Collier testified that she saw a nurse only once during her stay in jail, even after she repeatedly asked jail staffers for help. The nurse checked her temperature and blood pressure and told her to put in a formal request for Tylenol. Collier said she completed her miscarriage shortly after being released.

Colliers case is a canary in a coal mine for what is happening in jails; abortion restrictions are going to have a huge ripple effect on a system already unequipped to handle obstetric emergencies, Sufrin said. Email Sign-Up

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There Are No Consequences

Jail and prison health policies vary widely around the country and often fall far short of the American College of Obstetricians and Gynecologists guidelines for reproductive health care for incarcerated people. ACOG and other groups recommend that incarcerated women have access to unscheduled or emergency obstetric visits on a 24-hour basis and that on-site health care providers should be better trained to recognize pregnancy problems.

In Alabama, where women have been jailed for substance use during pregnancy, the state offers pregnancy tests in jail. But it doesnt guarantee a minimum standard of prenatal care, such as access to extra food and medical visits, according to Johns Hopkins review.

Policies for pregnant women at federal facilities also dont align with national standards for nutrition, safe housing, and access to medical care, according to a 2021 report from the Government Accountability Office.

Even when laws exist to ensure that incarcerated pregnant women have access to care, the language is often vague, leaving discretion to jail personnel.

Since 2020, Tennessee law has required that jails and prisons provide pregnant women regular prenatal and postpartum care, as necessary. But last August a woman gave birth in a jail cell after seeking medical attention for more than an hour, according to the Montgomery County Sheriffs Office.

Pregnancy complications can quickly escalate into life-threatening situations, requiring more timely and specialized care than jails can often provide, said Sufrin. And when jails fail to comply with laws on the books, little oversight or enforcement may exist.

In Louisiana, many jails didnt consistently follow laws that aimed to improve access to reproductive health care, such as providing free menstrual items, according to a May 2023 report commissioned by state lawmakers. The report also said jails werent transparent about whether they followed other laws, such as prohibiting the use of solitary confinement for pregnant women.

Krishnaveni Gundu, as co-founder of the Texas Jail Project, which advocates for people held in county jails, has lobbied for more than a decade to strengthen state protections for pregnant incarcerated people.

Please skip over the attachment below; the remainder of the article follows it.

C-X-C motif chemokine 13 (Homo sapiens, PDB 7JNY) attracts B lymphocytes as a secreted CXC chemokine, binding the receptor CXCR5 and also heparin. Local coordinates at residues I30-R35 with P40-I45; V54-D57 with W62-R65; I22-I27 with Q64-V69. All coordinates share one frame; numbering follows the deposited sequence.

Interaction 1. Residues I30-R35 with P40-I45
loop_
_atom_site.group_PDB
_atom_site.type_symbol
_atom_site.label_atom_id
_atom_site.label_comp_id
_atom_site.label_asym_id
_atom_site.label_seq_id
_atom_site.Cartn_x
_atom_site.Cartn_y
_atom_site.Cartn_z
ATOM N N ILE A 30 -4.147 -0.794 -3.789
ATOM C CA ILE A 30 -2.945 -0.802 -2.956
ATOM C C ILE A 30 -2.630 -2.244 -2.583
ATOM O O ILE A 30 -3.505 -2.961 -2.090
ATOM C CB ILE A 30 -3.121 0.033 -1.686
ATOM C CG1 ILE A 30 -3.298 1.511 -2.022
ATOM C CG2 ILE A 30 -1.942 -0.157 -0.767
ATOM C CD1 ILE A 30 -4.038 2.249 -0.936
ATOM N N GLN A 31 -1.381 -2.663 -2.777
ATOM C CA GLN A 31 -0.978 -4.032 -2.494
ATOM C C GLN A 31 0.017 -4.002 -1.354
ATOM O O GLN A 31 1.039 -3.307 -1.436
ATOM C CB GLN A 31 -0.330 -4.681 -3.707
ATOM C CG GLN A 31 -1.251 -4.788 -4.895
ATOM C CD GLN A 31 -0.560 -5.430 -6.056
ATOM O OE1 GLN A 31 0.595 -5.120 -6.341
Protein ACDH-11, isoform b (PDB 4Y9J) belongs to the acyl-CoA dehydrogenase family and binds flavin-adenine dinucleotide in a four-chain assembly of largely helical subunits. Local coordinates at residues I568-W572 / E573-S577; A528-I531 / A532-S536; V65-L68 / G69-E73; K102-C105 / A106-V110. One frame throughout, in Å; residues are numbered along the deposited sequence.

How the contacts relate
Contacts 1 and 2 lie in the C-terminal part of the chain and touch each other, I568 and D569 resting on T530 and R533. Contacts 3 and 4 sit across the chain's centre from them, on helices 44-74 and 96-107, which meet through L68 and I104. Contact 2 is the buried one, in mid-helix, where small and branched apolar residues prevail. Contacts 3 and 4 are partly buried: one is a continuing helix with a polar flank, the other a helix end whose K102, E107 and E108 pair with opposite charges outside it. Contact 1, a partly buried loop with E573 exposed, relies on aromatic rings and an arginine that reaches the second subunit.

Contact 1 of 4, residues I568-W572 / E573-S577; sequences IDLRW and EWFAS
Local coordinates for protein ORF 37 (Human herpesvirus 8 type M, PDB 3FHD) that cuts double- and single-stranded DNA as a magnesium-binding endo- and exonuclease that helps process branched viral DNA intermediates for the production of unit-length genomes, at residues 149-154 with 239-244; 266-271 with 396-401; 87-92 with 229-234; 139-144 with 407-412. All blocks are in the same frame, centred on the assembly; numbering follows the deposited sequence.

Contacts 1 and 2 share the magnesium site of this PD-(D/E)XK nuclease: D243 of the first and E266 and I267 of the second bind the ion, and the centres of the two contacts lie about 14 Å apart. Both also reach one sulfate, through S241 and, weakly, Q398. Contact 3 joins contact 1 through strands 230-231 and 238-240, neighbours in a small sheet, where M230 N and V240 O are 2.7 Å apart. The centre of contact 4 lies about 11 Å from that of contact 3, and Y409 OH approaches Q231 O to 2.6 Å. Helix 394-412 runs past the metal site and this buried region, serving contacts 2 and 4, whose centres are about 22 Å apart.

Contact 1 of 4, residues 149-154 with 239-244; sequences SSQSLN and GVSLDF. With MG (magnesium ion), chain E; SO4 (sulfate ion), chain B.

In 2019, Texas became one of the few states to require that jails health policies include obstetrical and gynecological care. The law requires jails to promptly transport a pregnant person in labor to a hospital, and additional regulations mandate access to medical and mental health care for miscarriages and other pregnancy complications.

But Gundu said lack of oversight and meaningful enforcement mechanisms, along with apathy among jail employees, have undermined regulatory protections.

All those reforms feel futile, said Gundu, who helped Collier prepare for her testimony. There are no cosequences. Collier was about 13 weeks pregnant when she was arrested in June 2022. She said she was having pregnancy complications. Despite her symptoms, she spent the next day and a half in the Walker County Jail, about 80 miles north of Houston. She said her bleeding worsened there, and she begged repeatedly for medical attention that she didnt receive, according to a formal complaint she filed with the Texas Commission on Jail Standards.(Screen grab of body camera footage from the Madison County Sheriffs Office)

Before her arrest, Collier had been to the hospital twice that month experiencing pregnancy complications, including a bladder infection, her medical records show. Yet the commission found that Walker County Jail didnt violate minimum standards. The commission did not consider the police body cam footage or Colliers personal medical records, which support her assertions of pregnancy complications, according to investigation documents obtained by KFF Health News via an open records request.

In making its determination, the commission relied mainly on the jails medical records, which note that Collier asked for medical attention for a miscarriage once, in the morning on the day she was released, and refused Tylenol.